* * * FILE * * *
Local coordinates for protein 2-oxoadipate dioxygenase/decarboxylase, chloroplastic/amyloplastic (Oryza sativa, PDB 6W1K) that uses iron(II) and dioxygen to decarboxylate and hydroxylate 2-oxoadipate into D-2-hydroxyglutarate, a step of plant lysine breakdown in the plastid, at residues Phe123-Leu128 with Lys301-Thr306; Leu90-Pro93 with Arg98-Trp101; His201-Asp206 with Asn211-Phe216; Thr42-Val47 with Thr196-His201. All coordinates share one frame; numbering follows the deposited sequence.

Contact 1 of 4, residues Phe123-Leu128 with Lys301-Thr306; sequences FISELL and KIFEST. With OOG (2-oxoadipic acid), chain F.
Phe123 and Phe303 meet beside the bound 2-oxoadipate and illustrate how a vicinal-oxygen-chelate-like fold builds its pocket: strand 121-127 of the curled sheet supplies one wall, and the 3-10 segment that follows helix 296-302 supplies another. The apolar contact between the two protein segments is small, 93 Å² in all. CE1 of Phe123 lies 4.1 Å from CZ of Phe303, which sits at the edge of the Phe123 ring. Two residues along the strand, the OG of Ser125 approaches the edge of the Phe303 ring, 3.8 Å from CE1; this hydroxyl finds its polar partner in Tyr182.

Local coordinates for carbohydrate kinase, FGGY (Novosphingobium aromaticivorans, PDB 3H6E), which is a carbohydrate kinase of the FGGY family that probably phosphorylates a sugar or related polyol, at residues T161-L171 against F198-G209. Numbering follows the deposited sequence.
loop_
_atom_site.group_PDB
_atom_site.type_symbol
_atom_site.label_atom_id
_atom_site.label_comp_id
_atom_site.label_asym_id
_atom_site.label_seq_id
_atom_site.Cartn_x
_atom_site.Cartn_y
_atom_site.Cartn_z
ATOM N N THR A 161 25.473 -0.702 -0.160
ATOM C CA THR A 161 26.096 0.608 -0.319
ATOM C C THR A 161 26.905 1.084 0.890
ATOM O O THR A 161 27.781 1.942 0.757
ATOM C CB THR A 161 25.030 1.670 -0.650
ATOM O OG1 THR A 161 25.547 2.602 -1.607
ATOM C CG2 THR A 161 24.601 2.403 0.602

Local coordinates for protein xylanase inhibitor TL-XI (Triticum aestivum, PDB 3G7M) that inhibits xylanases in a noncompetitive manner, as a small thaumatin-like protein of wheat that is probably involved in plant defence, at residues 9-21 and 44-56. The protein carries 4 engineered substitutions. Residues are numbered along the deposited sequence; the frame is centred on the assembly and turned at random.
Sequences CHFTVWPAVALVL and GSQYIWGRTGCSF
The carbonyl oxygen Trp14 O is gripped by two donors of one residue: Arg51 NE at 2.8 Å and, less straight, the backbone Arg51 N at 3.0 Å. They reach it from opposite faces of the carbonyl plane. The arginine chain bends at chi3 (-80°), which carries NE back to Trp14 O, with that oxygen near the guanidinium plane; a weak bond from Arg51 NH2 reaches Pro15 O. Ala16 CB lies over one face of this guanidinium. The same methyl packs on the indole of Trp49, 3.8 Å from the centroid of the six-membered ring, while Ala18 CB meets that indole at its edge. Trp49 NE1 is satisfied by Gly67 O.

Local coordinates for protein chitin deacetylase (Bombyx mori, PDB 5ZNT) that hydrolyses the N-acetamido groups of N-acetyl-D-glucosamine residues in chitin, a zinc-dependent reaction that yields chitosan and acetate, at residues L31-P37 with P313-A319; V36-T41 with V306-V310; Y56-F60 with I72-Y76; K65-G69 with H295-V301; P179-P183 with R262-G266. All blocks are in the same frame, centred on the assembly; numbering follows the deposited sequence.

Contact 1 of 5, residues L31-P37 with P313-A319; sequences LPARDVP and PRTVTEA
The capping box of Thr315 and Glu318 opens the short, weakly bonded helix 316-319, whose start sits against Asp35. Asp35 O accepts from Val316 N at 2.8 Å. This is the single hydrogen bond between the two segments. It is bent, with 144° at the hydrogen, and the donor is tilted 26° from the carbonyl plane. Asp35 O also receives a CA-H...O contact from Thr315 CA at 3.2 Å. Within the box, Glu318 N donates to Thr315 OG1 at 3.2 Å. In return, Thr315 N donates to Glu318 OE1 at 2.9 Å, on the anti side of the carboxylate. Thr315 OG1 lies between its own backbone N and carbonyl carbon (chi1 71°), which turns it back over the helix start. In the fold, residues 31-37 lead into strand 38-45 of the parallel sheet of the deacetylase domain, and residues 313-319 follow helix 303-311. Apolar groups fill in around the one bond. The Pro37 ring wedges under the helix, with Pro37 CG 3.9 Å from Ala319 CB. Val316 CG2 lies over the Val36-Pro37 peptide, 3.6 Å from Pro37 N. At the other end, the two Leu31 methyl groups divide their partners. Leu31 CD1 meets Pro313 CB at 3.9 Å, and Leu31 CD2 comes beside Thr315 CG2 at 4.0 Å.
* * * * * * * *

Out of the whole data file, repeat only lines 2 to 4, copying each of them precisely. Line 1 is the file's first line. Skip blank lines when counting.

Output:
Contact 1 of 4, residues Phe123-Leu128 with Lys301-Thr306; sequences FISELL and KIFEST. With OOG (2-oxoadipic acid), chain F.
Phe123 and Phe303 meet beside the bound 2-oxoadipate and illustrate how a vicinal-oxygen-chelate-like fold builds its pocket: strand 121-127 of the curled sheet supplies one wall, and the 3-10 segment that follows helix 296-302 supplies another. The apolar contact between the two protein segments is small, 93 Å² in all. CE1 of Phe123 lies 4.1 Å from CZ of Phe303, which sits at the edge of the Phe123 ring. Two residues along the strand, the OG of Ser125 approaches the edge of the Phe303 ring, 3.8 Å from CE1; this hydroxyl finds its polar partner in Tyr182.

Local coordinates for carbohydrate kinase, FGGY (Novosphingobium aromaticivorans, PDB 3H6E), which is a carbohydrate kinase of the FGGY family that probably phosphorylates a sugar or related polyol, at residues T161-L171 against F198-G209. Numbering follows the deposited sequence.